Caught in passing on a tv show, a character talking about cop-talk:

Hinky? That’s not even a word!

Like every other cry of “That’s not a word!”, this one is bullshit.

Start with the very short story, from NOAD2:

US informal (of a person) dishonest or suspect: he knew the guy was hinky. (of an object) unreliable: my brakes are a little hinky. ORIGIN 1950s: of obscure origin

OED3 (September 2006) has more, and suggests an etymology (“probably a variant of hincty”)

1. Chiefly Police slang. Nervous, uneasy. [first cite 1956]
2. Suspect, questionable. Also: unreliable, not working properly. [first cite 1961]

On hincty / hinkty in OED2 (etymology unknown):

U.S. slang. Conceited, snobbish, stuck-up. [first cite: 1924 W.C. Handy quote]

Draft addition Sept. 2006: orig. in African-American usage. Wary, worried, suspicious. Also occas.: unreliable (cf. hinky adj. 2) [first cite 1929]

Green’s Dictionary of Slang takes the hinky-hincty connection for granted, and finds an etymology in Scotland:

hinky adj (also hankty, hincty, hinkie, hinkty) (Scot. hink, a hesitation, a misgiving)

1 (US police) suspicious. [first cite: 1924 W.C. Handy lyrics: “Well I am hinkty and I’m low-down”; lots of cites, but hinky appears much later]

2 (US) scared, jumpy, nervous. [first cite 1857 from Jack Kerouac, with hincty; hinkie and hinky come later]

So much for “not a (real) word!”: hinky / hinkie has been around for over 50 years, and the versions with t in them have been around for 100-150 years.

Irrelevant but entertaining. Utter “hinky” and most of the people in the room will think “Hinky dinky parlay voo” (or however they spell it) — but the song is irrelevant. It just happens to have something pronounced /hInki/ in it. Still, it’s entertaining.

From Wikipedia:

“Mademoiselle from Armentières” was a song that was particularly popular during World War I. It is also known by its ersatz French line, Hinky Dinky Parlez-vous (variant: Parley voo).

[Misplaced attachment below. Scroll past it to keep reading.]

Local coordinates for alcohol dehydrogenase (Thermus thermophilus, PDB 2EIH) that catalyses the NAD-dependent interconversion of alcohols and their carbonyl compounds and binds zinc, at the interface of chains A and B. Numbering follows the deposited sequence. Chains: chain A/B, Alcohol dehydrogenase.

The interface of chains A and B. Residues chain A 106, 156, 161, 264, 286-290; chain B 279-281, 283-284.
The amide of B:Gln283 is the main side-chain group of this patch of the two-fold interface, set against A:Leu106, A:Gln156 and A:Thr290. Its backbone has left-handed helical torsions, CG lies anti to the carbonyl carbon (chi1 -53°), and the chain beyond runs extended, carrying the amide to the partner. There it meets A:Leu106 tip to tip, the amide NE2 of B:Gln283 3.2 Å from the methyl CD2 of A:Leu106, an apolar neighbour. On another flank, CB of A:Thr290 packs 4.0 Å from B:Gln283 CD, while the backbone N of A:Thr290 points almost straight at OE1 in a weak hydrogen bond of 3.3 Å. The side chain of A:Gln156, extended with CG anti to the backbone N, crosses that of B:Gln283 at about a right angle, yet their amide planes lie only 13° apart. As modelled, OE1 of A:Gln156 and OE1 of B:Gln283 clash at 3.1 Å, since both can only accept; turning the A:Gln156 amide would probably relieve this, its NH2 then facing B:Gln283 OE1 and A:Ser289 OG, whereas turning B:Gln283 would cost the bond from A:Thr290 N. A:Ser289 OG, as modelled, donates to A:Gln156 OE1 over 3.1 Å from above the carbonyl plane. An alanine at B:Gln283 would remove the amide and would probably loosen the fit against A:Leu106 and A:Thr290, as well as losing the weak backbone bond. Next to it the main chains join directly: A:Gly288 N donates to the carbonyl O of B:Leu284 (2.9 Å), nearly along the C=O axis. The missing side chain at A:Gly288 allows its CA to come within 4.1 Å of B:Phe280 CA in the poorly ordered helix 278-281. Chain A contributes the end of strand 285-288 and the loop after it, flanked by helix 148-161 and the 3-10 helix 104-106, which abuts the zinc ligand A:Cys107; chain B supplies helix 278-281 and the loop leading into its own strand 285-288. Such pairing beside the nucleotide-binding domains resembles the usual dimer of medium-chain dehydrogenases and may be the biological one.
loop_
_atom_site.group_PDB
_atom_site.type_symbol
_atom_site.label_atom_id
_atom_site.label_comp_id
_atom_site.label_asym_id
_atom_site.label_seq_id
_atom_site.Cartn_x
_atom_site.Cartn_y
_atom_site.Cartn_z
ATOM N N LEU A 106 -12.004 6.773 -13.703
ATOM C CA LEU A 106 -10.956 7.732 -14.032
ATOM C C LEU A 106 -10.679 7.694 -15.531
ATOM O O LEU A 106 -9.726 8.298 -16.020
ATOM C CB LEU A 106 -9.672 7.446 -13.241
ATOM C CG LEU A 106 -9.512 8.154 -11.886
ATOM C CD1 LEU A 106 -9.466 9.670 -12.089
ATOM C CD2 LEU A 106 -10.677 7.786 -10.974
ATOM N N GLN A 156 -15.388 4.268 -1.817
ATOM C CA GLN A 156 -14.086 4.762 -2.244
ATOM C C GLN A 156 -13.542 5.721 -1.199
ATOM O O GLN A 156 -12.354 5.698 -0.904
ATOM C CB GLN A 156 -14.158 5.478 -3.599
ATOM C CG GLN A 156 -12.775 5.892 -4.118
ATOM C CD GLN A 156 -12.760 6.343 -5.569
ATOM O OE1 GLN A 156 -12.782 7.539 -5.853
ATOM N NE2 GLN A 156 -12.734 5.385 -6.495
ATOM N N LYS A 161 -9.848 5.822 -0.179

And that led to the Hinky Dinky stores. From Wikipedia:

Hinky Dinky was a supermarket chain based in Omaha, Nebraska, that operated mainly in Nebraska and Iowa.

The Hinky Dinky grocery store chain was started by Jule, Henry and Albert Newman, brothers, and Ben Silver, a cousin, in Omaha in 1925. Another supermarket chain already existing was called Piggly Wiggly. Hoping to take advantage of the public’s affection for a cute name (Piggly Wiggly was very successful) they came up with “Hinky-Dinky”, which was taken from the World War I song, “Hinky Dinky Parlez-vous”

It gets better. Early in the history of the Hinky Dinky chain, Piggly Wiggly started several infringement actions, leading to the possibility of an actual Piggly Wiggly Hinky Dinky court case, which would have been delicious. But, alas, Piggly Wiggly didn’t pursue the action.

3 Responses to “hinky?”

  1. Samantha N. Says:

    “Utter ‘hinky’ and most of the people in the room will think ‘Hinky dinky parlay voo’ (or however they spell it)[…]”

    Never in my life have I heard of this song. I’m 28; is this a simple generational divide? I doubt it’s regional; AZ is located in Columbus, if memory serves, and I was born and raised (and still reside) in Cincinnati.

    • arnold zwicky Says:

      Probably generational, certainly not regional. (For the record, I’m now in Palo Alto CA; but Columbus OH before that, and Urbana IL before that and Cambridge MA before that and Princeton NJ before that and outside of Reading PA before that, with briefer periods in England and Scotland.)
      I thought the old Army song had passed into general cultural currency, but I guess I was wrong.

  2. Joseph F Foster Says:

    And I heard it and we, i.e. the boys in the neighborhood, sang several verses of it when I was growing up in Arkansas in the 50s. And we used it in close order drill when I was a cadet in the Civil Air Patrol.

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